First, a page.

The US stance was the same. We cannot be involved, we don't want to know about it.

Two months after the signing of the consortium agreement, the new pre-qualification bid was held, and their consortium failed to qualify.

Their Asian counterparts blamed them in part for not assisting them in paying up the facilitation fees, and claimed that they would have won had the size of the payment been larger! They vowed to have the pre-qualification tender cancelled and the process renewed once again. Surprisingly within two weeks they had actually managed to do just that and the tender process was restarted. This was apparently a business tactic that was used frequently to disrupt and delay the tendering process.

But by this time, the American company had lost faith in their partners having allocated resources freely against the promise of lucrative rewards and had decided to withdraw from the project.

The Asian partners accused the American's of being short sighted, inflexible, and shallow. The American's accused the Asian's with being untruthful, slow, and not results oriented. Both sides threatened each other with law suits and asked for damages. Lawyers wrote letters back and forth, but even they had problems communicating. Both sides refrained from going to court because the cost of litigation would have been too expensive, but wrote letters of complaint to their respective embassies.

The culture gap between the companies had played an important role in how this project went bad. Communicating across cultures can be extremely difficult. What the beginning is for one

across cultures can be extremely difficult. What the beginning is for one Copyright Jim Kayalar 2013
across cultures can be extremely difficult. What the beginning is for one Copyright Jim Kayalar 2013

culture can well be the end for another. If you enjoyed this case study please review some of the other cases by Jim Kayalar which come with instructive teaching notes.

Academic Publications by Jim Kayalar

Jim Kayalar's Academic Publications distributed in North America by Aspen Institute, Harvard Business Review & Ivey Publishing. In Europe by CCMP France & ECCH United Kingdom. In Asia by National Chengchi University, Taiwan.

1. Mount Rundle Hotel Banff: A service delivery failure in the Mount Rundle

Hotel escalates into a full-fledged confrontation between hotel management and the customer. The hotel general manager has an inward focus and is more intent on managing internal company systems and processes than catering to customer needs. The delay in responding effectively to the service failure leads to the involvement of the Better Business Bureau of Alberta, the Banff Lake Louise Tourism Development Board and the Banff mayor's office. Read More:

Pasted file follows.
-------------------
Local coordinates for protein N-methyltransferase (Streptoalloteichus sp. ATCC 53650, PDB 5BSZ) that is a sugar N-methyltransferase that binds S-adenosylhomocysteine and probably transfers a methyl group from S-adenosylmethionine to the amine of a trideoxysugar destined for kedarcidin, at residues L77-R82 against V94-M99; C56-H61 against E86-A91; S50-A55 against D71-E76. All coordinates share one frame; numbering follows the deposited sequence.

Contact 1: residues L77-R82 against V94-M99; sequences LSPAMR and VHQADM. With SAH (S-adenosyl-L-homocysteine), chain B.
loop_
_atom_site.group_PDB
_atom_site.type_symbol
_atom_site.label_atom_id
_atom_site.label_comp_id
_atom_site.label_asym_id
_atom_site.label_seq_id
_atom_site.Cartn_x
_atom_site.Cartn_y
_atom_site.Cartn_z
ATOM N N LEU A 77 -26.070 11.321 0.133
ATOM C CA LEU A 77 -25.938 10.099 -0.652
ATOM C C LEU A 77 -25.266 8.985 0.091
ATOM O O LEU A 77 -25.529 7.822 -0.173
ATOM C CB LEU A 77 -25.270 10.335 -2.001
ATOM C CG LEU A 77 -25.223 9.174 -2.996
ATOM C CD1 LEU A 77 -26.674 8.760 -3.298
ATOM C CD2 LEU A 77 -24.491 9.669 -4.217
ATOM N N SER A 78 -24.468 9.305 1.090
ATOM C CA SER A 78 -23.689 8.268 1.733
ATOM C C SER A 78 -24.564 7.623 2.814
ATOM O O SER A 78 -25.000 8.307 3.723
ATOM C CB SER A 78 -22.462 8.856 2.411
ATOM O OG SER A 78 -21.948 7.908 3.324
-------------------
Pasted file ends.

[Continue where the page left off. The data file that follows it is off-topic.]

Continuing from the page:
Board and the Banff mayor's office. Read More: 2. Regal Carnation Hotel, Guam: In the spring

2. Regal Carnation Hotel, Guam:In the spring of 2007, a vacationer is upset by

the poor hotel experience he has had on the island of Guam. At the onset, the reasons for the bad experience seem to point to seemingly minor issues: bad management, poor service and old rooms. The value of the case lies in the analysis of the symptoms and arriving at the root causes of the problem, particularly the profit maximization strategy of the hotel's owners in a mature industry. The case uses a different method of analysis, starting with micro indicators and moving to macro indicators: the analysis of symptoms, arriving at root causes, determining company strategy and finally assessing the company's position using the Product Life Cycle Model. Read More: Now Featured on Harvard Business School Hospitality Curriculum: Read More:

Harvard Business School Hospitality Curriculum: Read More: 3. Guam Visitors' Bureau: The general manager of the
Harvard Business School Hospitality Curriculum: Read More: 3. Guam Visitors' Bureau: The general manager of the

3. Guam Visitors' Bureau:The general manager of the Guam Visitors' Bureau, a destination marketing organization, faces the challenge of running the island's tourism industry. There are strong interest groups, who have structured the competitive field in Guam, and the island's mature industry faces ever- increasing competition from rival destinations. The general manager must formulate a realistic strategy that acknowledges the internal and external constraints his organization faces and safeguards the competitive position of Guam. Read More: Now Featured on Harvard Business School Hospitality Curriculum: Read More: